A most wonderful chart looking at schemas. By Michelle Thornhill posted with permission.

 

 

 

 

http://mthornhill.weebly.com/uploads/6/3/4/0/63404993/loose_parts_by_schema.pdf

The updated version of Michelle Thornhills amazing chart on schemas! 

http://mthornhill.weebly.com/uploads/6/3/4/0/63404993/loose_parts_by_schema_2017.pdf

 

Lessons In Self-Regulation From A Tree

February 25, 2016

 

Nature has a way. Winter has a way. I sit still on a felled tree that slowly decomposes under me in my ‘sit-spot’. The still air carrying the slowly descending flakes of powder, landing gently on my sleeve makes me breathe intentionally.

These moments of reflection are perceptions in my brain that carry me for only but a wrinkle in time, but last an eternity. It is how I feel in the moment and how I regulate myself for the rest of the day. Just that small five minutes of uninterrupted time allow me to re-frame my thoughts and needs for my afternoon. I get so much for so little. This is how we start or end our sessions.

Rewind the clock back 15 minutes in time. A group of 12 junior kindergarten students loudly trudge along a beaten path leading to a serenity of sorts, it is our forest. They deem themselves ‘Forest Kids’, not unlike superhero’s that can “scale tall buildings in a single bound.”They can climb trees in the wink of an eye. These now 4 and 5 year olds have become tree climbing aficionados that enthusiastically share their joy of success. After all it has taken some serious patience, courage, empathy and above all, self-regulation to get where they are, from where they have come.

The ultimate self-regulation, I have determined, has got to be teaching oneself to climb a tree. The first approach as you look upwards towards a snarl of branches seems thrilling. You step back, look up and begin to examine whether or not this activity is for you. The decision is made and an attempt will begin post haste. You grab upon a branch littered with protruding bumps of needles and new growth then pause to grip in another spot that feels better. Now your other hand must follow and bring along behind it a foot. But where to place the foot? The lowest branch perhaps? It is only fractionally off the ground, you raise your leg and then the other, while both hands are clinging to an upper branch simultaneously! You feel a small twinge of fear and decide that is all your body can account for today. You climb down and feel exhilarated and exhausted all at the same time. You go off to play with your friends at the log.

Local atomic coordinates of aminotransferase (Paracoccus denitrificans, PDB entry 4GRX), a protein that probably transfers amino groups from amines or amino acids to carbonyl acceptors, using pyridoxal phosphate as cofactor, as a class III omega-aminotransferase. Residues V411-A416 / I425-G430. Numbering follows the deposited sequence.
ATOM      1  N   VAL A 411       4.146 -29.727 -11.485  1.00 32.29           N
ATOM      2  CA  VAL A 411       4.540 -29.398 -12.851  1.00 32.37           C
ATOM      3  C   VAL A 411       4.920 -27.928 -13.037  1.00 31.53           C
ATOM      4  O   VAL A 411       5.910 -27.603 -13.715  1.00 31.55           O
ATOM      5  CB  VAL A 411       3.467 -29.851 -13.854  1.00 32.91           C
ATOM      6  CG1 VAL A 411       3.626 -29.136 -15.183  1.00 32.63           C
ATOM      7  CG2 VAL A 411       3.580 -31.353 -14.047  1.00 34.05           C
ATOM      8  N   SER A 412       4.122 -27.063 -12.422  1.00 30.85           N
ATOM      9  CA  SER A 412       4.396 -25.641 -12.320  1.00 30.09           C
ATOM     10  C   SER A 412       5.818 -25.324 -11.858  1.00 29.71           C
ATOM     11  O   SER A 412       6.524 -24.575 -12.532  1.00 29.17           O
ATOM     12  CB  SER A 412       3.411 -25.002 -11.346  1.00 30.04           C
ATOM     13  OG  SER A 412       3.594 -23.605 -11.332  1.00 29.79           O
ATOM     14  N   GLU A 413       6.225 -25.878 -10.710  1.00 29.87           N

The following day you return to the tree and repeat your steps. Only this time you have decided you will climb right to the top and be declared the highest tree climber ever. You make it another 2 branches higher than last time before descending for the day.  Each day you progress until you declare that you are now the worlds highest tree climber, and each day sees you make a goal that sometimes is completed and sometimes defeated. It is always on your own terms. It is never with encouragement from adults or peers but instead, a labour of accomplishment that you took your time, to conquer your fears one step at a time and only when you were ready. You had to listen to your brain messaging you of fear and you had to decide if the threat was perceived or if you were in real danger. Your body had to cooperate and resist the temptation to quit, or run from the challenge. It became important to challenge yourself and try your best. Some days you weren’t ready and your friends supported you as you did for them when they weren’t ready. You had to monitor your surroundings, track and estimate your footing, determine your tolerance and what to do if you couldn’t manage. You had to listen to your body and any signs of stress you placed on it, by every snapping branch, blowing breeze or slippery step.  Every step of the way you self-regulated, no one else did it for you but you. You take great pride in your accomplishments.